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Dispositional essentialism and the grounding of natural modality
Dispositional essentialism is a non-Humean view about the essences of certain fundamental or natural properties that looms large in recent metaphysics (of science), not least because it promises to explain neatly the natural modalities such as laws of nature, counterfactuals, causation and chance. In the current paper, however, several considerations are presented that indicate a serious tension between its essentialist core thesis and natural “metaphysical” interpretations of its central explanatory claims.
|Siegfried Jaag||vol. 14||December 2014|
J.S. Mill and the Diversity of Utilitarianism
Mill's famous proportionality statement of the Greatest Happiness Principle (GHP) is commonly taken to specify his own moral theory. And the discussion in which GHP is embedded -- Chapter 2 of Utilitarianism -- predominates the interpretation of Mill's normative philosophy. Largely because of these suppositions, Mill is traditionally read as a particular kind of utilitarian: a maximizing act-consequentialist. This paper argues that the canonical status accorded to Utilitarianism is belied by the text itself, as well as by its historical context, and that this point largely undermines the orthodox interpretation of Mill. In fact, GHP was intended as the statement of a common creed, acceptable to the diverse class of philosophers Mill counted as utilitarian. Moreover, the discussion of substantive moral theory in Utilitarianism in several respects does not reflect his own view, and the work itself is much less important than it is almost universally taken to be -- though not, it turns out, by Mill himself.
|Daniel Jacobson||vol. 3||June 2003|
Causal contribution and causal exclusion
Causation is extrinsic. What an event causes depends not just on its own nature and the laws, but on the environment in which it occurs. Had an event occurred under different conditions, it may have had different effects. Yet we often want to say that causation, in at least some respect, is not extrinsic. Events exert an influence on the world themselves, independently of what other events do or do not occur in their surroundings. This paper develops an account of such influence and argues that it provides a solution to the causal exclusion problem. By locating that solution largely within the metaphysics of causation, we can solve the exclusion problem without taking on a commitment to a theory of mind.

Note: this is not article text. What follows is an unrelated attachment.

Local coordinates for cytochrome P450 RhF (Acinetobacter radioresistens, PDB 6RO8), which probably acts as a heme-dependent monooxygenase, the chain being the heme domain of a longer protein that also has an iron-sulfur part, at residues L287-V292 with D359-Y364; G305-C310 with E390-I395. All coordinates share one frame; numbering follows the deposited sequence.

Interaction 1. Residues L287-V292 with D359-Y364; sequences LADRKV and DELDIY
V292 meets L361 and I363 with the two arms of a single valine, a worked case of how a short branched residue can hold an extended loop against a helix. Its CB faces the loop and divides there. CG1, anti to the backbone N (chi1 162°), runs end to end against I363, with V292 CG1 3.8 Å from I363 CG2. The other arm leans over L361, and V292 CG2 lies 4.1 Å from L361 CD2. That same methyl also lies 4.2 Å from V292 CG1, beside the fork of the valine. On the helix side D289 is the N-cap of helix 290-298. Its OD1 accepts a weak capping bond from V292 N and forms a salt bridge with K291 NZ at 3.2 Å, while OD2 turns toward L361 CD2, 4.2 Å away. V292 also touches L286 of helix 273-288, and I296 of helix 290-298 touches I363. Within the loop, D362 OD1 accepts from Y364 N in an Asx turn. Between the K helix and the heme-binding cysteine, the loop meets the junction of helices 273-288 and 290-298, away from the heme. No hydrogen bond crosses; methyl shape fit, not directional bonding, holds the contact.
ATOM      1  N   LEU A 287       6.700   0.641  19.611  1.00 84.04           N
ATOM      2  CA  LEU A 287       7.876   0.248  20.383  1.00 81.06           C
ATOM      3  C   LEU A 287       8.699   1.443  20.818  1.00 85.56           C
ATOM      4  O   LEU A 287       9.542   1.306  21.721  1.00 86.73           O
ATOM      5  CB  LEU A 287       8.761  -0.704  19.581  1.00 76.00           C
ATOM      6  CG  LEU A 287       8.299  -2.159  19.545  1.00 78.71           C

|Marc Johansen||vol. 14||December 2014|
Wisdom and Happiness in Euthydemus 278–282
Plato’s Socrates is often thought to hold that wisdom or virtue is sufficient for happiness, and Euthydemus 278-282 is often taken to be the locus classicus for this sufficiency thesis in Plato’s dialogues. But this view is misguided: Not only does Socrates here fail to argue for, assert, or even implicitly assume the sufficiency thesis, but the thesis turns out to be hard to square with the argument he does give. I argue for an interpretation of the passage that explains the central importance of wisdom for Socrates without committing him to the sufficiency thesis. The result is that the Euthydemus displays a plausible but distinctively Socratic argument for making the pursuit of wisdom the central concern of one’s life.
|Russell E. Jones||vol. 13||July 2013|